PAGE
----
Electrical Signaling Among Plants Via Soil Fungal Network | The Institute for Creation Research
Electrical Signaling Among Plants Via Soil Fungal Network
If you were standing in a field of tomatoes, you might be surprised to know that the soil underneath your feet is teeming with electrical signals being sent among plants as described in a new research study.1 These results continue to expand the startling complexity of plant adaptation and point directly to an Omnipotent Creator who engineered it all.

In 2013, a study was published showing that plants signaled each other when being attacked by insects so that plants which were not being attacked could mount a mitigating defensive response.2 In that study, it was shown that the communication channel was facilitated by an underground network of fungi that form mycelial fibers throughout the soil that connect to the plant root systems. This discovery shocked scientists with its unexpected design complexity and ingenuity. However, it remained a mystery as to how the plants actually performed the communication across their fungal internet-style network.

In this new study, the research involved a joint effort between electrical engineers and plant biochemists. The researchers used physical experiments and mathematical modeling to study the transmission of electrical signals between tomato plants. Much of the success of the study owed itself to one of the scientists who had a specialty in control engineering where specific mathematical algorithms are used in human designed systems such as aerospace vehicle control.

First, the scientists established that electrical signal propagation was occurring throughout the plant and also between plants through the soil fungal network. The researchers showed that plants generate electric signals that propagate through their stems, leaves, and roots. When the roots were experimentally separated from each other with an air gap, the electrical signals were impeded. However, when the plants were living together in a common soil inhabited by fungi, they were able to communicate by sending electrical signals to each other through the fungal strand network in the soil.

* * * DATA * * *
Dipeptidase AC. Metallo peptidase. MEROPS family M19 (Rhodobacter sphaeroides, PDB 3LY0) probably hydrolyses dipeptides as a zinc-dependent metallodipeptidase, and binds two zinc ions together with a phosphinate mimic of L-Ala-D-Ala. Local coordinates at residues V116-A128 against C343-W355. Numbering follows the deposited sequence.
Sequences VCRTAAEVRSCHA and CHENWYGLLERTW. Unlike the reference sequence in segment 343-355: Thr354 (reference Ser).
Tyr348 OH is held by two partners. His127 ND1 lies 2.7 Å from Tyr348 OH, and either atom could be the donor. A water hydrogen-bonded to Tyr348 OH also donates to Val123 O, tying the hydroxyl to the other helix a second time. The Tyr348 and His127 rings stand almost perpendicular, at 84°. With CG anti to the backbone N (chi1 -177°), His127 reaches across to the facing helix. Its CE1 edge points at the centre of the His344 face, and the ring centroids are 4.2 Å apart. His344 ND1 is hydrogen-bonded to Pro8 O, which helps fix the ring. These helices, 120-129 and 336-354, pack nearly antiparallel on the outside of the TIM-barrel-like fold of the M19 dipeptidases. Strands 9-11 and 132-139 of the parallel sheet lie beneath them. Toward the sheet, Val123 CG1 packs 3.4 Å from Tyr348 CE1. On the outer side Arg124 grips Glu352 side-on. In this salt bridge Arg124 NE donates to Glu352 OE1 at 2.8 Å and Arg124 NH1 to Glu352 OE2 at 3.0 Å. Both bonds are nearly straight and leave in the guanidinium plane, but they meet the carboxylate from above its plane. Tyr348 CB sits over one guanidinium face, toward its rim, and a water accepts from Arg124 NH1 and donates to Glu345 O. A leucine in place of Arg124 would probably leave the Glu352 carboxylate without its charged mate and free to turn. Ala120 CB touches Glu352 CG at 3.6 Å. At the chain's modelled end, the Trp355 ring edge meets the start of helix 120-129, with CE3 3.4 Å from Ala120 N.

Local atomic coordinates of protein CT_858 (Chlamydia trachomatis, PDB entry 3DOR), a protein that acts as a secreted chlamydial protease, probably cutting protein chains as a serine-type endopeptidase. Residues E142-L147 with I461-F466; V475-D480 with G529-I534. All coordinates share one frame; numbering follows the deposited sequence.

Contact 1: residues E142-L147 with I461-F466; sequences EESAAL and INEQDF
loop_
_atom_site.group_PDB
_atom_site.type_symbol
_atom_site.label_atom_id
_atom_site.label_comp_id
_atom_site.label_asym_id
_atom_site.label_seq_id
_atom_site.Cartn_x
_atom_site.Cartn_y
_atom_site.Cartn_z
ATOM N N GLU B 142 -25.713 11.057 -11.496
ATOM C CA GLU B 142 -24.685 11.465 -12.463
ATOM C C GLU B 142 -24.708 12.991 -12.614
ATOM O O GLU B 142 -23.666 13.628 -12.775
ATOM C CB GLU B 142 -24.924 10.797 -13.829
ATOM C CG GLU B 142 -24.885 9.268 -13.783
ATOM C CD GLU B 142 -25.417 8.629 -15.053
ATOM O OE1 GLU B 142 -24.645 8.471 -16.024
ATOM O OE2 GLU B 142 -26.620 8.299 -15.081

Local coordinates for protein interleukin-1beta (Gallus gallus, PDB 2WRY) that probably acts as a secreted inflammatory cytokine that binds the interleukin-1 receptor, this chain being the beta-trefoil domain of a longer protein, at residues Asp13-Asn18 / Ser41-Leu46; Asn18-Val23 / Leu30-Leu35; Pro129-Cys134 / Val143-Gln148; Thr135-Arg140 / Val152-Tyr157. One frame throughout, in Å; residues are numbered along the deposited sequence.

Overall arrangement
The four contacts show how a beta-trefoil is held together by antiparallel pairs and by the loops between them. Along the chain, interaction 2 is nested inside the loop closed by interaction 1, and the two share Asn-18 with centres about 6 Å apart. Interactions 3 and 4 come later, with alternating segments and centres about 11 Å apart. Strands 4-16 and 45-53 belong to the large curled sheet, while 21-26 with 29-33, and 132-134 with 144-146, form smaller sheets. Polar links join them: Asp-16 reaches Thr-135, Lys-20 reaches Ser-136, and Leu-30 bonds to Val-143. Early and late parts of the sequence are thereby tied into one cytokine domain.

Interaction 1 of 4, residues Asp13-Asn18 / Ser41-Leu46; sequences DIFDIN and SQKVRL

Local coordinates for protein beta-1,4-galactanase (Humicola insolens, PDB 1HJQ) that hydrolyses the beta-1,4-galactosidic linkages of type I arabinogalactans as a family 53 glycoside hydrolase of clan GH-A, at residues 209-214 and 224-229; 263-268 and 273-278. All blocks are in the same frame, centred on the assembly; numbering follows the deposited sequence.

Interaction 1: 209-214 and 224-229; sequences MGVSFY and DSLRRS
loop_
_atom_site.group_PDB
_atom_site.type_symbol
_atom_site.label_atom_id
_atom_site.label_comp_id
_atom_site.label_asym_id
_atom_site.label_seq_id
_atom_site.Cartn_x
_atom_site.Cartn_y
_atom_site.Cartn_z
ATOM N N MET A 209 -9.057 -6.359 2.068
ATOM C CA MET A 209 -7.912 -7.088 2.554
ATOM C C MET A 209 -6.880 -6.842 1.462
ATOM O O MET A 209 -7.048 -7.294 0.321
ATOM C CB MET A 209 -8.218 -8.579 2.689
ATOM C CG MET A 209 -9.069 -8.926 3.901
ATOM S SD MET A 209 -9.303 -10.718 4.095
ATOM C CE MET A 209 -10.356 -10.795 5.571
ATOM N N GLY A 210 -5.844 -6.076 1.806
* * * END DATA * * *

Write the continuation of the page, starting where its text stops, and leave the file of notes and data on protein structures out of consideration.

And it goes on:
The researchers were also able to determine that the electrical signals contained structured information. Dr. Shtessel, one of the lead researchers stated, "I suggested building an equivalent electrical circuit and a corresponding mathematical model that describes these processes."3 Shtessel’s model was based on standard and partial differential equations. His modeling not only showed that meaningful information was being communicated, but it also enabled them to later conduct virtual experiments that successfully simulated underground fungal network plant signaling.

While this study used only tomato plants, the researchers believed that the new data opened a new door to understanding how different plant species can communicate through soil fungi.

This concept is important because, in the wild, plants live in diverse communities with other types of plants in soils that are rich in fungal networks.

Needless to say, these results are clear evidence of design and engineering by an omnipotent Creator. These results continue to uphold the scripture proclaimed in Romans 1:20 that says, “For since the creation of the world His invisible attributes are clearly seen, being understood by the things that are made, even His eternal power and Godhead, so that they are without excuse.”

References
1. Volkov, A. G. et al. 2020. Underground electrotonic signal transmission between plants. Communicative & Integrative Biology. 13 (1): 54-58.
2. Tomkins, J. P. 2013. Plants Use Underground 'Fungal Internet' to Communicate. Creation Science Update. Posted on ICR.org August 5, 2013, accessed July 10, 2020.
3. Steele, J. 2020. Detection of electrical signaling between tomato plants raises interesting questions. Physorg. Posted on Phys.org July, 10, 2020, accessed July, 10, 2020.

*Dr. Tomkins is Director of Research at the Institute for Creation Research and earned his doctorate in genetics from Clemson University.
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